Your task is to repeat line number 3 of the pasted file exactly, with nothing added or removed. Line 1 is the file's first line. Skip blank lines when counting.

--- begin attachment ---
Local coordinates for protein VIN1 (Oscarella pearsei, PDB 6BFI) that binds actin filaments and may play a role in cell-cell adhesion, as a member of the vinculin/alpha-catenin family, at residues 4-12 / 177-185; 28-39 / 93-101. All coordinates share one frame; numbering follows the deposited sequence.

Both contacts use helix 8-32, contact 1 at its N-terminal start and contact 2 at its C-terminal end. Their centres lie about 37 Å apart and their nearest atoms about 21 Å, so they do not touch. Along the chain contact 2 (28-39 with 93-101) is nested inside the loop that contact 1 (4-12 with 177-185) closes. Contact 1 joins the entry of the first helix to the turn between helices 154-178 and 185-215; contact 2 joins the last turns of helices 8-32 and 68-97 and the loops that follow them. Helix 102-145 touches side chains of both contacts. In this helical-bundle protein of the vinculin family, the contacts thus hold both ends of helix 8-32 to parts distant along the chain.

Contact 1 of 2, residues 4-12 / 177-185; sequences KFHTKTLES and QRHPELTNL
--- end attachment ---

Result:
Contact 1 of 2, residues 4-12 / 177-185; sequences KFHTKTLES and QRHPELTNL